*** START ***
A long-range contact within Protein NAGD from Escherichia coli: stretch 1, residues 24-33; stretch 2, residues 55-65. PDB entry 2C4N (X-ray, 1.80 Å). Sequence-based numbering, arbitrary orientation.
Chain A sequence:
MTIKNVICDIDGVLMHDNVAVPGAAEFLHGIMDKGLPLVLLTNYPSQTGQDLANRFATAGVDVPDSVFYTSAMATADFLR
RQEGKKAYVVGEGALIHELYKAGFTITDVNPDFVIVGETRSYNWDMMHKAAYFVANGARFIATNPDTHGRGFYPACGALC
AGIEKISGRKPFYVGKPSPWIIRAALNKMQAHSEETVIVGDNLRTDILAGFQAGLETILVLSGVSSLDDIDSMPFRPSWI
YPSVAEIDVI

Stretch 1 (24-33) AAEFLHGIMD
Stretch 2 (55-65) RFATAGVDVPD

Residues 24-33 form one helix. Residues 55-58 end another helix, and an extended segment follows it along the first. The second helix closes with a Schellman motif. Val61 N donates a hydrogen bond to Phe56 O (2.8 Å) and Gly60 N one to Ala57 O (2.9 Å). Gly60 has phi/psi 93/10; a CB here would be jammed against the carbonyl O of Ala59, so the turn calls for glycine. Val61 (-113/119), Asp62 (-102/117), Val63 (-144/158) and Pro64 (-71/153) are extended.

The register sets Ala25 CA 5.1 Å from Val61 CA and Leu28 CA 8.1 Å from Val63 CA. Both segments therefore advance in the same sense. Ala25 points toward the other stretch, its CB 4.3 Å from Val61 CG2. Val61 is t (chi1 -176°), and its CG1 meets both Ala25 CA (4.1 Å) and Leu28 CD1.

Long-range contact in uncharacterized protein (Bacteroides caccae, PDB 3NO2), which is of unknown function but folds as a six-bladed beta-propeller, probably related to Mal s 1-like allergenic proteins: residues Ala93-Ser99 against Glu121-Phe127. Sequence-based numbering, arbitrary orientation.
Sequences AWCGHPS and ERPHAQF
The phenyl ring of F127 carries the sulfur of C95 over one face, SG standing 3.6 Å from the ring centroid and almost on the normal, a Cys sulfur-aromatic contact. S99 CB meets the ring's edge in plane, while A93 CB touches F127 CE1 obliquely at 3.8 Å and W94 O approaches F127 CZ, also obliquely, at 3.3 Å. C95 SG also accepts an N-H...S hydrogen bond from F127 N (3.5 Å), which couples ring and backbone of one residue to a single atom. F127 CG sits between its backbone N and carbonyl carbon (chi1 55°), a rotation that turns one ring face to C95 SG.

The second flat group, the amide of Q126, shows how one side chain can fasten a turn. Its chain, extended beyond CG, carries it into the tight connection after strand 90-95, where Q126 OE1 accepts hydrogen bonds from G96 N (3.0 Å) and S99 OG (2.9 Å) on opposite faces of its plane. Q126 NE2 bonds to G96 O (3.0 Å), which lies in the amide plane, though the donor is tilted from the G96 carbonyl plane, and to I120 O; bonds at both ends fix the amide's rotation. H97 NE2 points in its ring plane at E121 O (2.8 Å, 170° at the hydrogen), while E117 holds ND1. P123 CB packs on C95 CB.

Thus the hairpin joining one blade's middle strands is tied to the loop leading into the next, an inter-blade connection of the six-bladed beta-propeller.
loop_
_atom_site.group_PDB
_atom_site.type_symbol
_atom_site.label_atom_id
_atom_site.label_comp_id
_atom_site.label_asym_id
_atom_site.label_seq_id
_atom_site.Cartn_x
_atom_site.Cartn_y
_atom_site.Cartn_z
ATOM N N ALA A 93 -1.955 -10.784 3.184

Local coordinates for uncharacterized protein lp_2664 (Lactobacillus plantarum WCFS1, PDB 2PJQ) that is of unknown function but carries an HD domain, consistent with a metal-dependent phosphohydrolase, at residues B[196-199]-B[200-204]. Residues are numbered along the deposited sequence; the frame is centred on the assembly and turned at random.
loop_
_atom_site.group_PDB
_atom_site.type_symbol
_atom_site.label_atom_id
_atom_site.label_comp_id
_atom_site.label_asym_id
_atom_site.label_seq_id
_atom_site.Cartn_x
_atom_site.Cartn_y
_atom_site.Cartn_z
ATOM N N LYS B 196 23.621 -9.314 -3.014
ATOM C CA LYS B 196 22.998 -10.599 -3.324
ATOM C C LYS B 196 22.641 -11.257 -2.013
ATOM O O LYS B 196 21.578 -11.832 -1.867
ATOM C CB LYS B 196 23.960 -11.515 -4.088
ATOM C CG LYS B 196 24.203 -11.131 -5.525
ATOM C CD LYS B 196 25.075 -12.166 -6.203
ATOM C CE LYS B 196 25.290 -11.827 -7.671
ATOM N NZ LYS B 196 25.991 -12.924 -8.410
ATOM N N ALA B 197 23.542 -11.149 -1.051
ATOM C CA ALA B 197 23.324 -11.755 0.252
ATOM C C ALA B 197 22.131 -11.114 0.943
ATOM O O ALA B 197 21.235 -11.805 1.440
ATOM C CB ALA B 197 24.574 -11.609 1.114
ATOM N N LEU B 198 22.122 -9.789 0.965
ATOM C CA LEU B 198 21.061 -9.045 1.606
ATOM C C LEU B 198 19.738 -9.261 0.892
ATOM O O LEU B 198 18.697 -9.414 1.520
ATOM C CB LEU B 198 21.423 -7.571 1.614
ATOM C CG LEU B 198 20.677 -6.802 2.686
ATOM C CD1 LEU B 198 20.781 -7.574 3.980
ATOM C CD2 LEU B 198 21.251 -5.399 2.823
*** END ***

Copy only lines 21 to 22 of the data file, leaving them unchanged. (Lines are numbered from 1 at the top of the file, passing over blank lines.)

_atom_site.label_asym_id
_atom_site.label_seq_id